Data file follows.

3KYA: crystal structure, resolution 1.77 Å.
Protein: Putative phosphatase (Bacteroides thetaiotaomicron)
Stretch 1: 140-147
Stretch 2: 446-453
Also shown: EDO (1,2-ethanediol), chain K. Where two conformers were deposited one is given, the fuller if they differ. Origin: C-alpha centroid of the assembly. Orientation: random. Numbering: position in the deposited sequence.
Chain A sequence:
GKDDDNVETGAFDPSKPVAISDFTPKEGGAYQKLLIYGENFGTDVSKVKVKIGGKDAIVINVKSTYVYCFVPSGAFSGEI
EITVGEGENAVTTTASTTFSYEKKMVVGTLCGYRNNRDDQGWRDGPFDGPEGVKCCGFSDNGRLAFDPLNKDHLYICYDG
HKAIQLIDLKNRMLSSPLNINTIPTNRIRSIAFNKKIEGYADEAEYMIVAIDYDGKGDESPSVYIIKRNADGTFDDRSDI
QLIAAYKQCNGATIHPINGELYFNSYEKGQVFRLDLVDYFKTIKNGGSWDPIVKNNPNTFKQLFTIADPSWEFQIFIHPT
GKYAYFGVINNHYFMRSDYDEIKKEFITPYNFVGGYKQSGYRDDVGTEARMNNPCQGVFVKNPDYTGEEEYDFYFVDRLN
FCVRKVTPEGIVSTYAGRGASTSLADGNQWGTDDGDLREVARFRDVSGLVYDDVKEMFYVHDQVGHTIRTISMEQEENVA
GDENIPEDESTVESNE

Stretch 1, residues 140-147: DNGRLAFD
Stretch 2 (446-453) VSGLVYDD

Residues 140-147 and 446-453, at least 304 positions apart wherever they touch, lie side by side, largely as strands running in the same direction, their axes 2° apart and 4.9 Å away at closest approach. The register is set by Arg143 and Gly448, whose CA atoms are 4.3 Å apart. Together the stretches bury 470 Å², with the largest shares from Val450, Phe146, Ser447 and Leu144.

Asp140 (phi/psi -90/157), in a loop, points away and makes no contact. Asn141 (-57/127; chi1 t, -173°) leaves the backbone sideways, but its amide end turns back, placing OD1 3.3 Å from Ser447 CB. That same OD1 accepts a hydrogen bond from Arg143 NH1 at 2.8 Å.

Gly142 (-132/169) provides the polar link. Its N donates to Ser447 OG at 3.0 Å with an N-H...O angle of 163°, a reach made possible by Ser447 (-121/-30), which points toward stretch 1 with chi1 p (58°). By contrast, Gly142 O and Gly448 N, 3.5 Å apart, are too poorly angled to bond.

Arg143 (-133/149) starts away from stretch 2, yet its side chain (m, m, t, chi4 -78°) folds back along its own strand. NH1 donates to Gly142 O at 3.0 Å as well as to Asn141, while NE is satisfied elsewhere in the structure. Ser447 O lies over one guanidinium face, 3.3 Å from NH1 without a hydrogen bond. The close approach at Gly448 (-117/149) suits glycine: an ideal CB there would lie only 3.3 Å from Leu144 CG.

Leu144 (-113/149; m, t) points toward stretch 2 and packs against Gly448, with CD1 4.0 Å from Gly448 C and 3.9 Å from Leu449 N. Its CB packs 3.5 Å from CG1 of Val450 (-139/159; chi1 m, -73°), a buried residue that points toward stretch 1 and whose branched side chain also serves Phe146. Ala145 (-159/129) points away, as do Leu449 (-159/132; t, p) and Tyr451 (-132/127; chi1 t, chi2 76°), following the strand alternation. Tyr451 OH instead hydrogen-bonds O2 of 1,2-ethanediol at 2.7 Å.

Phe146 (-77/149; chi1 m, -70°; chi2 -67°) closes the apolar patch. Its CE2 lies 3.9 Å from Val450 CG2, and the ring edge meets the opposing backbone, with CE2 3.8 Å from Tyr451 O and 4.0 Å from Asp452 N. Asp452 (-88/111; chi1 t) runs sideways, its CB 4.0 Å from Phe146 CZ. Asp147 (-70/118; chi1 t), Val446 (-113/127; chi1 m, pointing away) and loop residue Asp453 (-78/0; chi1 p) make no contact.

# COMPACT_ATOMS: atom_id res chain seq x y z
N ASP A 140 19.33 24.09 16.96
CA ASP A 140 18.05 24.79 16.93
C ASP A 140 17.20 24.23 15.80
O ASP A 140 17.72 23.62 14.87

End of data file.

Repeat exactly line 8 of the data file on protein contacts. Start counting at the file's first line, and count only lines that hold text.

EITVGEGENAVTTTASTTFSYEKKMVVGTLCGYRNNRDDQGWRDGPFDGPEGVKCCGFSDNGRLAFDPLNKDHLYICYDG